How to gain inspiration? Make use of working out, and eating the right foods that boost your learning performance. Also stay focused on a goal that your studying can help attain such as future cash, future vacations, future property, more resources. Basically think of the potential that you will receive from learning and how it can benefit your future.
 

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Discussion Starter · #3 ·
Thank you so much for your answer.

Your advice on visual understanding is very good as I have read that one must classify facts, notions etc into categories and subcategories according to the program of the professor. Many notions have the same words both in constitutional law and civil law for example but of course different definitions. So one needs to be able to instantly remember the different terms from different "categories".
I think that in law, students are obliged to take notes because first it is both a literal and a technical study, and additionally one need to learn thinking, writing, and expressing oneself almost in a new language - the juridical language.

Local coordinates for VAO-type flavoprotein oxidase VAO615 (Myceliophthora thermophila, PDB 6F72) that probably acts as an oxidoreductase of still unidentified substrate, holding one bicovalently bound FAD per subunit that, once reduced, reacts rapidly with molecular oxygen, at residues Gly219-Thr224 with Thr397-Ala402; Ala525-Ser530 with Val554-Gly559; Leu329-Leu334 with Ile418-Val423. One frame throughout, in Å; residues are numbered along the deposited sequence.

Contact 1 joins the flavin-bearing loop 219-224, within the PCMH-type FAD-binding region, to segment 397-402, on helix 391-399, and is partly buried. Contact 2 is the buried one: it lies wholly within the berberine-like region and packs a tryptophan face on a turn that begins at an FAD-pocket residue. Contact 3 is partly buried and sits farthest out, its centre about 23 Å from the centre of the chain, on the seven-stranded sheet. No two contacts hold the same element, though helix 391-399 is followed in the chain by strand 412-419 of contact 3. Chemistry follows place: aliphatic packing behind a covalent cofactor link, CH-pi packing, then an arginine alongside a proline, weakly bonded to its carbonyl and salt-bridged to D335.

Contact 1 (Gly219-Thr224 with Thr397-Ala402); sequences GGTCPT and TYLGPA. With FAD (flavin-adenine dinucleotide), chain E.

Anyway, I think the biggest problem is that though I have the diplomas needed to study in that language, I do not fully master it. I think I will have to look up every single word, as even some daily used expressions means something very specific in law. I hate having to constantly look up in the dictionary. It is so tiresome and time-consuming, but of course there is no other way to do. Any suggestions on how I can easily remember these words from time to time?

Your advices on inspiration are very true. I am in fact not eating and sleeping right + some other stressful situations that have been in the way. I have indeed made some notes-to-myself with what inspires me about the study itself and future opportunities. But they don't quite work when the annoying dictionary is glaring at me and statistics which are showing that 80% of the students fail on the first and second year. Normally I would take this as a challenge, so I don't know why it doesn't work for me now.